The above preview is unformatted text

This student written piece of work is one of many that can be found in our AS and A Level Sociological Differentiation & Stratification section.

Found what you're looking for?

  • Start learning 29% faster today
  • 150,000+ documents available
  • Just £6.99 a month

Not the one? Search for your essay title...
  • Join over 1.2 million students every month
  • Accelerate your learning by 29%
  • Unlimited access from just £6.99 per month

See related essaysSee related essays

Related AS and A Level Sociological Differentiation & Stratification essays

  1. Identify current patterns of ill health and inequality in the UK. Explain probable ...

    Nutrition and diet before and during pregnancy can have important long term affects on the health of the next generation. Lack of Exercise and especially physically inactivity in children is a lifestyle risk factor and has a major effect on health, weight problems and obesity.

  2. Differences between sex and gender

    Whereas, girls are more likely to be given dolls, teddy bears, prams and miniature, toy ovens which stimulate a rehearsal of female traditional roles such as cooking. A further type of gender socialisation Oakley has identified is verbal appellation. This refers to the content and style of language used by parents, which provides a further process of differentiation.

  1. Is the Underachievement of Ethnic Minority Children due to a Racist School System?

    Also I feel that by saying that family systems control how a child will do in education is saying that the white, middle-class family system is the best, because white middle class children often achieve better in school, this is prejudice because instead of just saying that each culture is

  2. Assess the causes and consequences of changes in the UK population

    This rate has generally declined over the past 100 years with just 54.5 per 1000 in 2001 compared to 115 per 1000 in 1900. Fertility rate can also be measured by examining the Total Fertility Rate, meaning the total number of children born to an average woman during her childbearing life.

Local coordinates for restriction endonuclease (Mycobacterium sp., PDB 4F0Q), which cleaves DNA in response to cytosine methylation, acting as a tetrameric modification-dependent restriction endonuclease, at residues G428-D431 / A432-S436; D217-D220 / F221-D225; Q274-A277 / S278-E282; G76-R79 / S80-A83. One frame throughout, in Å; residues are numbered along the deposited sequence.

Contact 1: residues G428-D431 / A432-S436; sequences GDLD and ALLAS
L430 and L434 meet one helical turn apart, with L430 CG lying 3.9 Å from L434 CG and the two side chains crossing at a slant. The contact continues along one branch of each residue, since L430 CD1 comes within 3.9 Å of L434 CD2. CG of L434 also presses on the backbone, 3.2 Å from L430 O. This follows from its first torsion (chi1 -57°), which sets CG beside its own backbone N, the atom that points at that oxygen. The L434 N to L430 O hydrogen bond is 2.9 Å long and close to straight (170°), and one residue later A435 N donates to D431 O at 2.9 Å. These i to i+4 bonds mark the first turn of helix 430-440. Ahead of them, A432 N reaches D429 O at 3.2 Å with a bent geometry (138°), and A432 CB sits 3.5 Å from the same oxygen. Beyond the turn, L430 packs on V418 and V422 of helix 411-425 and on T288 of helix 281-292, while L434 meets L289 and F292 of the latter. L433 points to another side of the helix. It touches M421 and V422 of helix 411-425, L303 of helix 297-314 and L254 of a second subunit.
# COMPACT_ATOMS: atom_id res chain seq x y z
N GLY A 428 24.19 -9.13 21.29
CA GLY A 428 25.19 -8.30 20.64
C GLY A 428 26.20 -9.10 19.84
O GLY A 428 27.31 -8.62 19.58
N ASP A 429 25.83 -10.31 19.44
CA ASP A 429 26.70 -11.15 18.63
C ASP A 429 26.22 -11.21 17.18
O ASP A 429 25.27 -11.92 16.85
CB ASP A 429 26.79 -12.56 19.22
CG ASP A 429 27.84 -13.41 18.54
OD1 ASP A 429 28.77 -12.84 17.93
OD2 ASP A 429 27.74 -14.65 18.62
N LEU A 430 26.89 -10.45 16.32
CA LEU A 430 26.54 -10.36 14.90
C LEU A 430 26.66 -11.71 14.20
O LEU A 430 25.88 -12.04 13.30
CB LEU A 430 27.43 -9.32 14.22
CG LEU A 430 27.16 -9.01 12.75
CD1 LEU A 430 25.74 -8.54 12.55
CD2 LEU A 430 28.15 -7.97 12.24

1. Ethnic relations in Singapore.

    a pervasive reality therefore Singapore being a relatively small nation we ought to preserve the very precious asset of what we call the racial and religious harmony and in order to preserve such peace and tolerance among these racial groups there are certain factors that we need to look into

  2. Poverty and Discrimination

    Quick to stress that she is not prejudiced, she then immediately scape-goats her chosen 'blame group' by repeating unfounded and stereotypical thinking in a never ending blame cycle. Structural approaches favour the ideal that racism culminates from the way society is organised.

  1. 'Differences in gender, class and ethnicity are no longer relevant factors in determining work ...

    For instance, Gypsies, Pakistani, Caribbean or Chinese European are just some of a few examples, which indicate cultural patterns rooted in particular areas of the world. In relation, Coleman and Cressey (1980) point out although a 'racial group' is often an 'ethnic group,' the two are not necessarily alike: 'A

  2. Does Multi-Culturalism depend on Removing Ideas of Ethnicity from the Concept of Nation, and ...

    instill loyalty and respect for the nation's values and principles but Kymlicka makes sure to distinguish civic nationalism from patriotism. In relation to the national state, the individual is a citizen with civic rights and duties and receives the benefits of modernity through an impersonal and impartial bureaucracy.

  • Over 160,000 pieces
    of student written work
  • Annotated by
    experienced teachers
  • Ideas and feedback to
    improve your own work